The italicized text that appears within is editorialized by the person who wrote the initial draft of this post. Black lives matter.
Since this past spring of COVID-19 sheltering and the groundswell of the George Floyd and Black Lives Matter protests here and across the country, several of our projects have taken different paths from what we had begun to plan. In the interrim, some of our friends and neighbors here in Seattle have helped to cover changes to our greenways and other public spaces. The asterisk (*) statements express areas where social distancing is leading us to get brainstormy with other ways to be a neighborhood together.
Racial Equity Committee: in reviewing notes from these past ten months of meeting, we turned in this past June meeting to how we can use our voices and skills to support racial justice and equity. Agenda focus points are as follows: drafting an equity plan for 2020, varying our means of neighborliness through means of gathering (safe play streets) or similar*, and mobilizing on supporting partner organizations who center equity for the longstanding communities of color in our Central areas.
One of our initiatives with significant communications for racial equity is the Bailey Gatzert Elementary School safe-routes-to-school walking school busses. Upon the launch of the volunteer parent-led routes, BGES leadership and Seattle Public Schools at large had still been looking for ways to address reported interactions between elementary school students and gang-affiliated people by the school. SPD had expressed an interest in information about these interactions, and in their own ongoing relationship with Seattle Public Schools. As a group working with this SRTS initiative, we recognize this relationship as a perpetuation of risk and inequality for students of color. People with this neighborhood group support demands to end the contract between SPS and SPD, as well as those of King County Equity Now, of Defund SPD, and of reclaiming land use to dismantle resources that enable criminalizing people of color. There are other demands needing support whose links we are in a position to share. There have been concerns voiced by leadership for National Innovation Services that the demand to reclaim the Seattle PD East Precinct does not fully address equity, in that the Capitol Hill neighborhood is not the neighborhood that would benefit the most in acquiring land for community use.
One topic of discussion that helped inform us in deciding how best to foster racial equity was a recent spike in interest in city council president M. Lorena Gonzalez’ tweet about jaywalking and helmet laws–specifically, the dangers of law enforcement using these laws to discriminate against people of color existing in public as white people freely do. CSG members felt that should we contribute to the abolition of these laws, our skills can be used primarily to research the impact of these practices at home by pursuing statistical and experiential data. We felt that an important person to speak with was Phyllis Porter of the Seattle chapter of Black Girls Do Bike. Our capacity to help lies in furthering the work that marginalized communities have already been doing to bring about justice for their safety.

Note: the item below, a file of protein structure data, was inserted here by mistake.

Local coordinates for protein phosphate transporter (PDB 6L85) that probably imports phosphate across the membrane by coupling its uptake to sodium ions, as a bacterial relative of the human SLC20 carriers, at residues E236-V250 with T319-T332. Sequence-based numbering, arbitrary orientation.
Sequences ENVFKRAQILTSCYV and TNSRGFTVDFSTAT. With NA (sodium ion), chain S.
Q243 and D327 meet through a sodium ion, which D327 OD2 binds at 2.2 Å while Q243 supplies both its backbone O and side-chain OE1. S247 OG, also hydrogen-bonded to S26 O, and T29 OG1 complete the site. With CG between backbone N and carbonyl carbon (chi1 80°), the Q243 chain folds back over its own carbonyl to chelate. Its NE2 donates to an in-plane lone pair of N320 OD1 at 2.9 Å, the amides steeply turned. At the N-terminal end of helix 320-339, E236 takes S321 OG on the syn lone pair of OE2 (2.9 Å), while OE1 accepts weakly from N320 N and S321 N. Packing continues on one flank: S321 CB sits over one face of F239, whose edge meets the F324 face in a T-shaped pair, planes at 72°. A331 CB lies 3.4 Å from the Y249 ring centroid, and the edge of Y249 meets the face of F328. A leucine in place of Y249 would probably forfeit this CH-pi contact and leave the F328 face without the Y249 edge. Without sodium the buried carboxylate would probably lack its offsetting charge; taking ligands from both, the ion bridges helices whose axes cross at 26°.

Another relevant touchstone for CSG has been the Union Street protected bike lanes and their implementation alongside input from its immediate inhabitants and stakeholders. The Seattle Department of Neighborhoods (DoN) has been stepping up to help address equity issues where marginalized communities are concentrated and impacted by infrastructure. The Union PBLs are still on track for construction, although the DoN response for this specific process did not manage to capture the full extent of stakeholder input, to our organization’s knowledge.
In addressing our racial equity action plan, the subject of Central District-specific projects such as the Union protected bike lanes and the aforementioned Bailey Gatzert project helped us hone in on a potential focus: we may be able to take on a role conscious of bridging communications between our own neighbors and the governing agencies who we have, throughout our growth, strengthened relationships with. Trust needs healing between these governing agencies and the residents who are least benefiting from their actions (see: Pike/Pine PBLs), and we may be able to offer our position in all this to refocus to each other and especially to those who cannot or attend our group of self-selective membership. Urbanism as it has been known in the mainstream has long been a tool for strengthening the safety of one community against all others. The feeling of being heard by governing agencies is a privilege that CSG wields.
With that being said, however, CSG leadership has long been compiling a resource for identifying organizations in our neighborhood we hope to support. The list can be found here.
Please–we encourage feedback on our roles for our community as we adapt to put our skills and intentions to use to aid in amplifying the fight towards equity in our physical environment.